Flinders University has welcomed two captive bred Little Penguins to its state-of-the-art Biology Discovery Centre.
Relocating from the Granite Island Penguin Centre today (Friday, February 14), where they have been hand-reared, the pair will live in a specially-designed three-storey “eco-dome”, which is connected to animal behaviour laboratories in the $8 million Biology Discovery Centre.
Flinders Professor in Animal Behaviour Sonia Kleindorfer said the University has a purpose-built enclosure, animal facility staff and a vet on call to ensure the penguins have a smooth transition to the eco-dome.
“Penguins are robust creatures and we are confident they will settle in and adapt well to their new surroundings,” Professor Kleindorfer said.
The penguins will play a major role in the University’s animal behaviour teaching programs, and will also contribute to vital research into the reasons for the decline of Little Penguin numbers in the wild.
Already housing songbirds and parrots, the penguins’ new home features a sophisticated system of microphones and cameras that transmit live feeds from the animals onto large audio-visual screens in the nearby laboratories, with built-in scales allowing the animals to be weighed without being handled.
Professor Kleindorfer said the cutting-edge teaching and research facility enables students to observe the animals directly and conduct non-invasive data collection.
“Students can learn how to conduct statistical analysis and data presentation without disrupting or harming the animals, and while they’re collecting data they get to watch the animals, which complements their field trips,” Professor Kleindorfer said.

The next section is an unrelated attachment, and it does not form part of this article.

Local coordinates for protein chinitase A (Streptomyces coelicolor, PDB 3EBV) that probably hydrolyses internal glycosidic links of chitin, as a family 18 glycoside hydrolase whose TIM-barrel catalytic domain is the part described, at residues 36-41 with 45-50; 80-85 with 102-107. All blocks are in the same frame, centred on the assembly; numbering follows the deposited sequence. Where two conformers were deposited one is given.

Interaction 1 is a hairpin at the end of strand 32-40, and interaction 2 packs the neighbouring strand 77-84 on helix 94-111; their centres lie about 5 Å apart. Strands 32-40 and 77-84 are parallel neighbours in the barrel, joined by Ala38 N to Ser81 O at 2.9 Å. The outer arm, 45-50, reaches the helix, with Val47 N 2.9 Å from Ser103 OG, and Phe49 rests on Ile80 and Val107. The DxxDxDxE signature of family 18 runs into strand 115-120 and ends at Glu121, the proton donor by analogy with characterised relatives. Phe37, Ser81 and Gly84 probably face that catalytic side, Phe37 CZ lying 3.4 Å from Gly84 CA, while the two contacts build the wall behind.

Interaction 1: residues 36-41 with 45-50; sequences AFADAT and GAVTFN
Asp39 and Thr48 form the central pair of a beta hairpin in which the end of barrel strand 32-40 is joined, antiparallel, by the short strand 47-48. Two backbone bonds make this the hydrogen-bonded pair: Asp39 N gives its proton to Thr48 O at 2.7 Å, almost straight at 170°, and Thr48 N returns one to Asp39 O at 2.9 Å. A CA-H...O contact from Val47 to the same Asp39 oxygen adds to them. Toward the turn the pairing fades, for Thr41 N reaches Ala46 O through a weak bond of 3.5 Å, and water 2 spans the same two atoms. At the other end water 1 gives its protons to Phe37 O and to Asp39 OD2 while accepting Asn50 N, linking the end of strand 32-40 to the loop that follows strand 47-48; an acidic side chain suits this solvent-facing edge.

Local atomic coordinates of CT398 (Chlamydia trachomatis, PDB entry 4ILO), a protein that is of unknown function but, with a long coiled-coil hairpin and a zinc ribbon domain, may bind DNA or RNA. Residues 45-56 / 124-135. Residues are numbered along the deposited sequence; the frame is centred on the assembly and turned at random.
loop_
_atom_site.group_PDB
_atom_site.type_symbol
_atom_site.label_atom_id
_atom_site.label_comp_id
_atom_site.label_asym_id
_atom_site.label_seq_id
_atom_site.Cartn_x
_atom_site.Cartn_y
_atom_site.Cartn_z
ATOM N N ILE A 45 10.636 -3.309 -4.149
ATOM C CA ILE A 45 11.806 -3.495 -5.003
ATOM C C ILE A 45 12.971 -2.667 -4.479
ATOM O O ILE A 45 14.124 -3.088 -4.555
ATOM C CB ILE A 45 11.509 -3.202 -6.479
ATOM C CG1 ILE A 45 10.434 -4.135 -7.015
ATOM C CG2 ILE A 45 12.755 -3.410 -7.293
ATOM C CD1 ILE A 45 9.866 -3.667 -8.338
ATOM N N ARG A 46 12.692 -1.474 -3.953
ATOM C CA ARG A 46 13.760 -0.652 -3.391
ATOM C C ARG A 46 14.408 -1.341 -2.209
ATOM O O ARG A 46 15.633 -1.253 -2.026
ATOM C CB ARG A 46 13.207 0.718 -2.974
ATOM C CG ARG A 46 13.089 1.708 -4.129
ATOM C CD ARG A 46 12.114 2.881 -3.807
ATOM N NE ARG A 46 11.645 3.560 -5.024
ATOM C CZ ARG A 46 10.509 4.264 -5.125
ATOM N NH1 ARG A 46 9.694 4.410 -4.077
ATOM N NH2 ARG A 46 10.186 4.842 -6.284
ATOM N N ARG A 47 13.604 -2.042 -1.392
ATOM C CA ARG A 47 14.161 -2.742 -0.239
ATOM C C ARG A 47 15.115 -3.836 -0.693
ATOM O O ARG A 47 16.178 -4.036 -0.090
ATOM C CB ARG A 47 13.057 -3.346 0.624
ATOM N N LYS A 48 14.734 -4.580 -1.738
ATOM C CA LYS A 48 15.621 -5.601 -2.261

“Our Bachelor of Science (Animal Behaviour) is based on teaching principles that promote best practice and non-invasive observation to offer a fundamental understanding of the role of animal behaviour for assessing animal welfare, survival and evolution.”
The design and landscape of the penguin pond in the eco-dome was developed in consultation with Flinders biology student Simon Brown, an architect and the designer of Melbourne Zoo’s award-winning penguin enclosure.
The facilities within the School of Biological Sciences, including the Biology Discovery Centre, also feature aviaries, aquaculture fish tanks, a native plant garden and a glass house dedicated to sustainable food production and plant physiology research.
Once complete, Professor Kleindorfer said the biology animal facilities will mainly house species that are under threat in the wild from habitat loss and climate change.
“A big part of the reason for having the penguins here is to enhance our collective understanding of the plight of creatures we generally don’t see.
“The aim is to train students so that they have more species-specific knowledge and can apply their skills to targeted conservation biology.”